Snowden urged her to find a collaborator for publishing the documents, which were complex and voluminous, and she agreed to do so. She didn’t care about sharing, or even losing, a scoop—the documents were a print story. She was interested in Snowden. She wanted to know what drove him to risk everything. “Unlike my previous films, this was somebody I had built a dialogue with, and wanted to meet,” she told me. “Because I cared.” In May, 2013, Poitras flew to New York and awaited word from Snowden, who told her to meet him in Hong Kong.

Snowden asked her to involve Greenwald, who at the time was a columnist for the Guardian. In fact, he had approached Greenwald before Poitras, but Greenwald hadn’t made the effort to install encryption software for e-mails, and Snowden had moved on. Greenwald was contacted again, and in late May he flew from Rio to New York. Now Poitras had a partner. “Glenn, to his credit, as soon as he was in the loop, he was on the plane,” Poitras said. Edward Snowden says Australia’s new data retention laws are ‘dangerous’ Edward Snowden says Australia’s new data retention laws are ‘dangerous’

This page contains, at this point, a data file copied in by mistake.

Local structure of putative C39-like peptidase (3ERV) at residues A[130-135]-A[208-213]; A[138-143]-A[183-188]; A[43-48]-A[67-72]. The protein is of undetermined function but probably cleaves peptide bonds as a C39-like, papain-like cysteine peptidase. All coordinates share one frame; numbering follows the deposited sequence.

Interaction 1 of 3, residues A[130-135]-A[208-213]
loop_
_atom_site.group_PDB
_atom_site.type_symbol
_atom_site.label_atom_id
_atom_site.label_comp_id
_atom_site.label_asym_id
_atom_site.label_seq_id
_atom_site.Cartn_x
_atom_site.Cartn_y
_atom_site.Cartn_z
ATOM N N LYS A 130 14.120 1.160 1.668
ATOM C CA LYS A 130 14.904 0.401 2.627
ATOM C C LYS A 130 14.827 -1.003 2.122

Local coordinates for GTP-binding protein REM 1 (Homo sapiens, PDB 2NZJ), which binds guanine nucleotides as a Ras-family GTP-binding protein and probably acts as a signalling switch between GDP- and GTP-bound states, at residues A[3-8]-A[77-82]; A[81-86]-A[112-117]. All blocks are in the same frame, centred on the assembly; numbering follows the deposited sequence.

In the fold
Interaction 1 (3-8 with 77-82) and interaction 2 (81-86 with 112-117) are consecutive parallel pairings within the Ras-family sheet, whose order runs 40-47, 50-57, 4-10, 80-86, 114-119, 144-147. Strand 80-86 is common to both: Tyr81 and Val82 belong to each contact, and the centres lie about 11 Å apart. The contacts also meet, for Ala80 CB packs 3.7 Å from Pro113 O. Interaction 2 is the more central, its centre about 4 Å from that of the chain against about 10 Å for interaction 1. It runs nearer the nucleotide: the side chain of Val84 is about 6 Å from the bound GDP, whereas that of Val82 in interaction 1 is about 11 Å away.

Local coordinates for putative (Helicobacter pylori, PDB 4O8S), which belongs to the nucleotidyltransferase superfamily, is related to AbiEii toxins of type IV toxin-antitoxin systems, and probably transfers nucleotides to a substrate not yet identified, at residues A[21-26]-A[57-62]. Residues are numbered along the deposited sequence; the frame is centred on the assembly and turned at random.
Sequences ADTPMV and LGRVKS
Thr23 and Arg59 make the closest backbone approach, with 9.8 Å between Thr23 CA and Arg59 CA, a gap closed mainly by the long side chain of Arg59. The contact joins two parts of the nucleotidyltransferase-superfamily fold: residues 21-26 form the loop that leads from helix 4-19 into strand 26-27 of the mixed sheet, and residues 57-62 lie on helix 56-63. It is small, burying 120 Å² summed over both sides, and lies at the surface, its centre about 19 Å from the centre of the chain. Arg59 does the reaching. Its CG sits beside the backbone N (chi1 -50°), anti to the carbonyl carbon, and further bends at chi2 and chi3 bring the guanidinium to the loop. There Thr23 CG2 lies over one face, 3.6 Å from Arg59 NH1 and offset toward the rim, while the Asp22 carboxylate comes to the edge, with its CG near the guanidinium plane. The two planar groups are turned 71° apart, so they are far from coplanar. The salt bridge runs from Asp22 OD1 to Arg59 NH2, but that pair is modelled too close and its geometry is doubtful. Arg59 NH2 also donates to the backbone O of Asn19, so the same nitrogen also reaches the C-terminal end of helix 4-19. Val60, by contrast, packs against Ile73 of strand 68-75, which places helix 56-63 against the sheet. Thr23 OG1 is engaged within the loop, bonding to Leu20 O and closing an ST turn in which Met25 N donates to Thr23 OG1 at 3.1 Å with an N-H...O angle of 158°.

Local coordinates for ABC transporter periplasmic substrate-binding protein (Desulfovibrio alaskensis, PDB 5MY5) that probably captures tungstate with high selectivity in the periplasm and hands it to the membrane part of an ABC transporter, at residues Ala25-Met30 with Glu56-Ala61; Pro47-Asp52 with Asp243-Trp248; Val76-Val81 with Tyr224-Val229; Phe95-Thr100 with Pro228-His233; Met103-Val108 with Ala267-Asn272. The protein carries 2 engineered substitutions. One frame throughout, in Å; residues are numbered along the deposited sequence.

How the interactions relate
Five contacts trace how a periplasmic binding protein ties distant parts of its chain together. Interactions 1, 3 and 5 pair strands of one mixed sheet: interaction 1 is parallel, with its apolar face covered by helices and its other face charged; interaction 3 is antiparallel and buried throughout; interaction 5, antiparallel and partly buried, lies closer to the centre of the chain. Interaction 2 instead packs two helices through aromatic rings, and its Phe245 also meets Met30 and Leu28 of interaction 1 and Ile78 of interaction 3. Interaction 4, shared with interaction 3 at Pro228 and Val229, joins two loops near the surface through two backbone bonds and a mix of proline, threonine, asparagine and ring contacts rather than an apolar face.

Snowden said mass surveillance had not stopped the Sydney siege, the Boston marathon bombings or the attack on the Charlie Hebdo magazine in France.

“These were people who have a long record and the reason these attacks happened isn’t because we didn’t have enough surveillance, it’s that we had too much,” he said. “We didn’t prioritise because we’d wasted too many resources watching people who didn’t present a threat.”

Snowden said governments needed to cooperate to avoid a world “where we choose between surveillance and security”.

He also criticised Australia’s attorney general, George Brandis, claiming he “doesn’t even know what metadata is”, and said people who say they don’t worry about their privacy because they have nothing to hide “is like saying I don’t care about free speech because I have nothing to say”.